New Pirola Covid variant is now spreading in most regions – full list of cases

Nigel Farage on potential return of coronavirus masks

A new and rampant variant of coronavirus is spreading in the UK, it has been confirmed, but the strain itself is “not likely to make people seriously ill”.

The UK Health Security Agency (UKHSA) published its findings on Friday (September 22), which contained updated analysis of the BA.2.86 variant, also known as the Pirola strain. 

The agency said the virus is “continuing to transmit” within Britain, with “sporadic” cases being identified in most regions. 

With winter just around the corner, and temperatures starting to dip, the UKHSA has said the spread is expected to continue as people spend more time indoors.

In a statement, the UKHSA said: “These early data indicate that BA.2.86 is no more likely to evade existing antibodies than XBB.1.5, another variant which has been circulating widely in the UK. While the available data remains limited, there is currently no evidence to suggest that BA.2.86 infection is more likely to make people seriously ill than currently-circulating variants, while vaccination is likely to provide continued protection.”

READ MORE: Professor shares eight symptoms of Pirola Covid variant ‘might be more severe’

A Covid booster vaccination programme has since been rolled out earlier this month, earlier than expected, in a bid to protect vulnerable members of society from the disease.

Residents in care homes, adults aged 65 and over, frontline workers and individuals living in the same household as those with immunosuppression are being prioritised before it is offered more widely later this season. 

While the new variant is so far presenting no issues in regards to the vaccine, the UKHSA said it will continue to inspect how well it shields people from becoming seriously ill over the course of the winter. 

Professor Susan Hopkins, the chief medical advisor for the UKHSA said: “While this is still very early data and more research is needed before we can be certain, it is encouraging to see an initial indication that BA.2.86 demonstrates similar levels of antibody escape compared to other variants circulating in the UK.

“The available data is too limited to draw conclusions about the severity of the illness it causes, but there is so far no evidence to suggest that it is more likely to make people seriously ill than other Omicron variants in circulation.

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“The autumn vaccination programme started this month, and this new data shows once again how important it is that the most vulnerable among us are fully vaccinated in order to receive the greatest possible protection. I urge everyone eligible to come forward for their next dose as soon as they are called.”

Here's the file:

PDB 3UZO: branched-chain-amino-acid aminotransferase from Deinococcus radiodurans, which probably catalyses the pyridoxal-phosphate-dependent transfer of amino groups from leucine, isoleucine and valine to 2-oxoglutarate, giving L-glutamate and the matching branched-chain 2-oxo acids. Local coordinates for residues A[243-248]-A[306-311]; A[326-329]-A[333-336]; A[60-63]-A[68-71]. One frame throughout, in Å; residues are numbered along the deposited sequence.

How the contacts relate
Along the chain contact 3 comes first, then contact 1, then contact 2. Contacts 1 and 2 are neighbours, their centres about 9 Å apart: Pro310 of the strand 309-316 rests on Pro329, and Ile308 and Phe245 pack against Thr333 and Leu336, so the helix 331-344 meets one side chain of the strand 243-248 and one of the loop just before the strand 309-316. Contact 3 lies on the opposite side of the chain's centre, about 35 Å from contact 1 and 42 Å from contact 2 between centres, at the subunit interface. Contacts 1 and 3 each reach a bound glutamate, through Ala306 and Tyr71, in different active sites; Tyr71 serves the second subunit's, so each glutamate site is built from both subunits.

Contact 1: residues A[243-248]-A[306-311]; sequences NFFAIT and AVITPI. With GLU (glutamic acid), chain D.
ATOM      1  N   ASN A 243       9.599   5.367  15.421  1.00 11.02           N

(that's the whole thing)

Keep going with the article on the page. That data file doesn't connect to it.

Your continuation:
When did the new Pirola strain start spreading? 

BA.2.86, or Pirola as it is known, was first identified in August and, as of September 18, 137 cases have been found 15 countries including Australia, Canada, Denmark, France, Germany, Israel, Japan, Portugal, South Africa, South Korea, Spain, Sweden, Switzerland, the UK, and the USA.

During this same time-frame,  54 cases have been confirmed in the UK – with 48 in England and six in Scotland. However, none have been found in Wales or Northern Ireland. 

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The UK’s 54 cases: the data

Of the 48 cases in England, 30 emerged from an outbreak in a care home, the UKHSA said. This care home was in the east of England. 

The other 18 were picked up via routine genomic surveillance, the standard method used by scientists to track a disease’s progression. 

Out of the 48 cases, 10 individuals needed hospital treatment and another two were tested in an emergency department.

A further six cases are known to have been escalated to hospital, but their current condition is not known.

So far, there have been no known deaths due to Covid-19 among the cases outlined.

The UKHSA added: “As we head into the winter months when case rates are expected to rise as people mix more indoors, it remains vital that people continue to follow the latest guidance in order to avoid catching and transmitting COVID-19.

“The advice remains unchanged; if you have any symptoms of respiratory infection, you should limit your contact with other people as much as possible, especially the elderly and those with existing medical conditions.

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